Prince Philip showed 'sense of humour' and was 'kind and firm' in school reports

Rebecca Taylor
·Royal Correspondent
·5 min read

Watch: Duke of Edinburgh: The Early Years

Prince Philip's teachers thought he was "kind and firm" and showed a "sense of humour" according to reports from his time at Gordonstoun in Scotland.

Philip, who died on 9 April at 99, was a pupil at the boarding school from 1934 until 1939, and came to love his time there.

He forged a friendship with Kurt Hahn, the founder of the school, and visited several times throughout his life.

Sharing tributes and memories of the duke while he was still a pupil, the school released a section of the last report Dr Hahn wrote for him.

It said Philip was "never failing where he has to consider other people’s rights or interests. He does not know what boredom is when intent on discharging his duties and has the making of a first-class organiser, who is both kind and firm. 

"A sense of humour and a rapid understanding of human nature have proved a great help to him in tasks of leadership."

The report added: "As a leader of games he is at times too irritable."

July 1935:  Prince Philip of Greece dressed for the Gordonstoun School's production of 'MacBeth', in Scotland.  (Photo by Fox Photos/Getty Images)
Prince Philip, then of Greece, dressed for the Gordonstoun School's production of 'MacBeth', in Scotland in July 1935. (Fox Photos/Getty Images)
(Eingeschränkte Rechte für bestimmte redaktionelle Kunden in Deutschland. Limited rights for specific editorial clients in Germany.) Prinz Philip*10.06.1921- Duke of EdinburghPrince consort to Queen Elizabeth IIPhilip (bottom row, 3rd from l) with members of the student cricket team of Gordonstoun- around 1938 (Photo by ullstein bild/ullstein bild via Getty Images)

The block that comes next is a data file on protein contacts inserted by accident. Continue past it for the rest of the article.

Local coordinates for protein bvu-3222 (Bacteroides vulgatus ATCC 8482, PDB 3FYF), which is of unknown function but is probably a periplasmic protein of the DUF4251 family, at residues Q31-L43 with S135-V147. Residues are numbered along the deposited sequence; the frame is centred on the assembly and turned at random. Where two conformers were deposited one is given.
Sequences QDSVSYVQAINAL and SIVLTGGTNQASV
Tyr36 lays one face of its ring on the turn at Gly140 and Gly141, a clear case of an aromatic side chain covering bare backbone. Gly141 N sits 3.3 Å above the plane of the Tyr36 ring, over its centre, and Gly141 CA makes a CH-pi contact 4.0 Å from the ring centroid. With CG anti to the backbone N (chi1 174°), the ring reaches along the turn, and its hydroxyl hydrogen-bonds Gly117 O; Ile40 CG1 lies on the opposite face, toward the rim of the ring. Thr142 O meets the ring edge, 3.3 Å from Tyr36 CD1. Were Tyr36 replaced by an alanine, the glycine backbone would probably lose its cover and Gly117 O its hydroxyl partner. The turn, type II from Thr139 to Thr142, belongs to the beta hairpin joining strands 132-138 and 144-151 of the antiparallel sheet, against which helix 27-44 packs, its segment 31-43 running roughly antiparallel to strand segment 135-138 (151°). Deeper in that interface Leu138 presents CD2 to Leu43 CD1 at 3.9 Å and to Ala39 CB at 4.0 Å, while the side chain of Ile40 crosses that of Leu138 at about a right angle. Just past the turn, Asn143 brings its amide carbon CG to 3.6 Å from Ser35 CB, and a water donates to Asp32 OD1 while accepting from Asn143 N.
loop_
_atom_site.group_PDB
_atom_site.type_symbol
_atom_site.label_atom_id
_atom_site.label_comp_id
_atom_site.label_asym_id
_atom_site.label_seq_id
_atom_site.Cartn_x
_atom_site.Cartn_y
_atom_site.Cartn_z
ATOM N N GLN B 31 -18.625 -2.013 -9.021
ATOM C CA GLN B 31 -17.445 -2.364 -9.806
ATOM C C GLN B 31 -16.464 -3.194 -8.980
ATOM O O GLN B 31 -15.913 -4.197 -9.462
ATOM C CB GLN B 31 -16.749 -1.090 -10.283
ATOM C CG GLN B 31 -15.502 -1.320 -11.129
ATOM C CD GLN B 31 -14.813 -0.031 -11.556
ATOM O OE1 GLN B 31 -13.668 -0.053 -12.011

Prince Philip (bottom row, third from left) with members of the student cricket team of Gordonstoun in about 1938. (Ullstein bild/ullstein bild via Getty Images)

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As well as the report, Dr Hahn wrote a letter about Philip after he announced his engagement to then-Princess Elizabeth in 1947, which looked back at his time as a pupil.

Dr Hahn said: "When Philip came to Gordonstoun his marked trait was his undefeatable spirit. He enjoyed life, his laughter was heard everywhere and created merriness around him...In work he showed lively intelligence. 

"Once he had made a task his own he showed meticulous attention to detail and a pride in workmanship which was never content with mediocre results."

Philip had a difficult childhood, as his family had to flee Greece when he was 18 months old, as the king was forced to abdicate. 

At the age of eight he moved to England to live with his grandmother and uncle, and attended prep school in Cheam, where he once received an award for his French.

In 1933 he spent two terms at Salem School in south Germany which was also founded by Dr Hahn. 

Prince Philip of Greece (centre left, kneeling) performs as King Melchior in a nativity play at his public school, Gordonstoun, Elgin, Scotland.   (Photo by PA Images via Getty Images)
Prince Philip (centre left, kneeling) performs as King Melchior in a nativity play at his public school, Gordonstoun in the 1930s. (PA Images via Getty Images)
A rare picture of Prince Philip of Greece at the public school of Gordonstoun, Elgin, Scotland.   (Photo by PA Images via Getty Images)
Prince Philip at Gordonstoun, year unknown. The prince enjoyed his time at the school. (PA Images via Getty Images)

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But Dr Hahn was imprisoned for "the decadent corruption of German youth". He managed to flee to the UK where he set up Gordonstoun in 1934 – with Philip as one of the first pupils.